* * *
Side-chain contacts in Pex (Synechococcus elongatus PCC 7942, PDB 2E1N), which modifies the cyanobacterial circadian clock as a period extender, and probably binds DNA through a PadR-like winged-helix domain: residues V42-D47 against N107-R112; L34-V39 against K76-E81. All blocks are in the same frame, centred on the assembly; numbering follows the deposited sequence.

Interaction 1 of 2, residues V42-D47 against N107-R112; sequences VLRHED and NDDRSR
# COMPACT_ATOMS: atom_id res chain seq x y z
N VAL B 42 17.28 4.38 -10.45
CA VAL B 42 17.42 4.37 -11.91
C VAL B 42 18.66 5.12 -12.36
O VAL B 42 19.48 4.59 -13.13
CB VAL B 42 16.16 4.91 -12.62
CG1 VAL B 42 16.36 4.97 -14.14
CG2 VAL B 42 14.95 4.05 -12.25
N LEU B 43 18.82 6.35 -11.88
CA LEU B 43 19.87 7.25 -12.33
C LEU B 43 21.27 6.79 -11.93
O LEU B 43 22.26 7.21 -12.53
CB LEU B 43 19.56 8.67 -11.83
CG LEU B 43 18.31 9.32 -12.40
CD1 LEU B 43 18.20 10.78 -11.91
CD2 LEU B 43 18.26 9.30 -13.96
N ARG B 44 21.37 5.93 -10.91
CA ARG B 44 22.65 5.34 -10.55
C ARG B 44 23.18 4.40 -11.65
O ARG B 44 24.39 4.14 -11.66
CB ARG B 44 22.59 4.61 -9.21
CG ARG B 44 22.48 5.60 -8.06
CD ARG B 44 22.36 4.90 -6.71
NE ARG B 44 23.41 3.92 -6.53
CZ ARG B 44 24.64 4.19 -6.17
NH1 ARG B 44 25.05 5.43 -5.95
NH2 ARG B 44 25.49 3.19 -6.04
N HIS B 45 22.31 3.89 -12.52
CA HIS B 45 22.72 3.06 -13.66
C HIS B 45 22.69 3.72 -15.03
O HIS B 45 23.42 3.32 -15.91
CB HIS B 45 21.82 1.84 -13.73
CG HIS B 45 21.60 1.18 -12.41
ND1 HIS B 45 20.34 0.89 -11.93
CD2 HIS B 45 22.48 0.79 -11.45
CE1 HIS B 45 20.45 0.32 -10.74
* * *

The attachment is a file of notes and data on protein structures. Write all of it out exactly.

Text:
Side-chain contacts in Pex (Synechococcus elongatus PCC 7942, PDB 2E1N), which modifies the cyanobacterial circadian clock as a period extender, and probably binds DNA through a PadR-like winged-helix domain: residues V42-D47 against N107-R112; L34-V39 against K76-E81. All blocks are in the same frame, centred on the assembly; numbering follows the deposited sequence.

Interaction 1 of 2, residues V42-D47 against N107-R112; sequences VLRHED and NDDRSR
# COMPACT_ATOMS: atom_id res chain seq x y z
N VAL B 42 17.28 4.38 -10.45
CA VAL B 42 17.42 4.37 -11.91
C VAL B 42 18.66 5.12 -12.36
O VAL B 42 19.48 4.59 -13.13
CB VAL B 42 16.16 4.91 -12.62
CG1 VAL B 42 16.36 4.97 -14.14
CG2 VAL B 42 14.95 4.05 -12.25
N LEU B 43 18.82 6.35 -11.88
CA LEU B 43 19.87 7.25 -12.33
C LEU B 43 21.27 6.79 -11.93
O LEU B 43 22.26 7.21 -12.53
CB LEU B 43 19.56 8.67 -11.83
CG LEU B 43 18.31 9.32 -12.40
CD1 LEU B 43 18.20 10.78 -11.91
CD2 LEU B 43 18.26 9.30 -13.96
N ARG B 44 21.37 5.93 -10.91
CA ARG B 44 22.65 5.34 -10.55
C ARG B 44 23.18 4.40 -11.65
O ARG B 44 24.39 4.14 -11.66
CB ARG B 44 22.59 4.61 -9.21
CG ARG B 44 22.48 5.60 -8.06
CD ARG B 44 22.36 4.90 -6.71
NE ARG B 44 23.41 3.92 -6.53
CZ ARG B 44 24.64 4.19 -6.17
NH1 ARG B 44 25.05 5.43 -5.95
NH2 ARG B 44 25.49 3.19 -6.04
N HIS B 45 22.31 3.89 -12.52
CA HIS B 45 22.72 3.06 -13.66
C HIS B 45 22.69 3.72 -15.03
O HIS B 45 23.42 3.32 -15.91
CB HIS B 45 21.82 1.84 -13.73
CG HIS B 45 21.60 1.18 -12.41
ND1 HIS B 45 20.34 0.89 -11.93
CD2 HIS B 45 22.48 0.79 -11.45
CE1 HIS B 45 20.45 0.32 -10.74